WHERE CAN CANDIDATES GATHER SIGNATURES?
Exercising your rights on public vs private property
By Alan Gordon
THIS MATERIAL IS NOT INTENDED AS LEGAL ADVICE, OPINION OR DRAFTING,
AND IS MEANT FOR EDUCATIONAL PURPOSES ONLY
In Rhode Island, political candidates are scrambling for signature again, seeking ballot
access for the primaries and beyond. I will be your next Attorney General, so I thought
to offer some legal research to my fellow candidates.
Like most candidates, I want to gather signatures anywhere I can, but property owner
rights, candidate rights, and bystander rights all have to be balanced. I should have the
right to exclude Hillary Clinton from gathering signatures for her next campaign in my
living room, at the wedding reception hall I rent for my daughter, or in my store. But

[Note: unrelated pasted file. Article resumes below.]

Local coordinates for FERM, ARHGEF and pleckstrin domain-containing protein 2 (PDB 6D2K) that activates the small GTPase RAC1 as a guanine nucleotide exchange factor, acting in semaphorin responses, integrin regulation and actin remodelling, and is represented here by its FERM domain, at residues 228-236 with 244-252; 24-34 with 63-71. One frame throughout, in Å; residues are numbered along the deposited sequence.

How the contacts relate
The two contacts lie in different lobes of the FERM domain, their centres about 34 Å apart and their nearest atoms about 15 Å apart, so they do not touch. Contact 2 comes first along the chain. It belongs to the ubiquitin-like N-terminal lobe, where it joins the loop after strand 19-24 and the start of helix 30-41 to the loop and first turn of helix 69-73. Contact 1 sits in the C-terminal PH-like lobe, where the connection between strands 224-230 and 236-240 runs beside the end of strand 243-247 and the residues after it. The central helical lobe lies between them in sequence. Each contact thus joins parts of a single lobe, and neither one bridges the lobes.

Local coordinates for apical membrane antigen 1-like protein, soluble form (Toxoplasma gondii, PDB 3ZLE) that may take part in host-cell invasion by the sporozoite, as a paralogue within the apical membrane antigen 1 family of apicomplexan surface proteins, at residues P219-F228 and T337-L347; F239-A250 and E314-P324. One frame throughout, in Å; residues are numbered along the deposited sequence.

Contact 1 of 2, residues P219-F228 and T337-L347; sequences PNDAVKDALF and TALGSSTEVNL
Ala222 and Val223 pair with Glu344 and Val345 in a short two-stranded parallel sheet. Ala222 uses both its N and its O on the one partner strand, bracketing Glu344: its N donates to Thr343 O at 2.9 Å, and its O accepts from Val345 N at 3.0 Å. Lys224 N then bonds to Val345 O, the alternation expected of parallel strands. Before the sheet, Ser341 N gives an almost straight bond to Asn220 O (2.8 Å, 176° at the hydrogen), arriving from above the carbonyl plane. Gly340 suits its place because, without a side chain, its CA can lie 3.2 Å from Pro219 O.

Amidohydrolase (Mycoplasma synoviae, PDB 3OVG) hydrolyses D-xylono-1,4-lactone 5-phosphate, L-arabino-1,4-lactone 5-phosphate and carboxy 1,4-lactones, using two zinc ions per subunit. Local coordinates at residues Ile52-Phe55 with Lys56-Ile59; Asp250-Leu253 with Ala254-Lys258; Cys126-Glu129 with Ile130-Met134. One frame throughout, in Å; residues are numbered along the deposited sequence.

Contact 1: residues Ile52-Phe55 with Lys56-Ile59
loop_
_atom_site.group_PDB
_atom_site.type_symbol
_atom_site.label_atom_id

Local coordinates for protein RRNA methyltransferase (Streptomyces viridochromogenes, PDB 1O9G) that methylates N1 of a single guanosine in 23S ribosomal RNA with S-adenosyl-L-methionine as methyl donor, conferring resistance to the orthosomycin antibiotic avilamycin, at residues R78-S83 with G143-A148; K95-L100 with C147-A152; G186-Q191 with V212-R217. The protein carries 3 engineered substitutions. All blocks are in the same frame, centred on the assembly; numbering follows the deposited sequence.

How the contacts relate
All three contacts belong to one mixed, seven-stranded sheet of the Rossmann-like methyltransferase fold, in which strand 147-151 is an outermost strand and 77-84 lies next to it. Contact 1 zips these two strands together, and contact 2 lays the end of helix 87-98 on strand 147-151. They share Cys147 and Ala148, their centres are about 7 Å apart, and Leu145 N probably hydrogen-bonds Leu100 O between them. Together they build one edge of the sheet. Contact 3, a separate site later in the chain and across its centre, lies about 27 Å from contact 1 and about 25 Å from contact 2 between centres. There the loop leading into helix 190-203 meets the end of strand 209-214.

can I stop her from gathering signatures on the sidewalk in front of my store? Can I
allow other candidates inside my store, but exclude her?
Switch your perspective around now to consider the rights of candidates like me, who
need signatures. Can a store where I'm shopping prevent me from talking to other
shoppers? Can a store that allows Girl Scouts to sell cookies out front prevent me from
gathering signatures, when they are open to the public, and activity outside is
irrespective of shopping? Can I set up a table on a city sidewalk to gather signatures?
Will police back me up if someone tries to violate my rights?
Gathering RI ballot petition signatures almost requires a table, due to the volume of
paper involved. The law for doing this in public is not open-and-shut, and is full of
subtleties, red herrings and blind alleyways. Getting a table set up legally on public
property isn't easy, but the most popular private property (big stores) are not always
willing to allow petitioning, either. Where is a candidate to go?
Here, we're going to look at the law for public property generally, special considerations
in Providence, and the law for private property.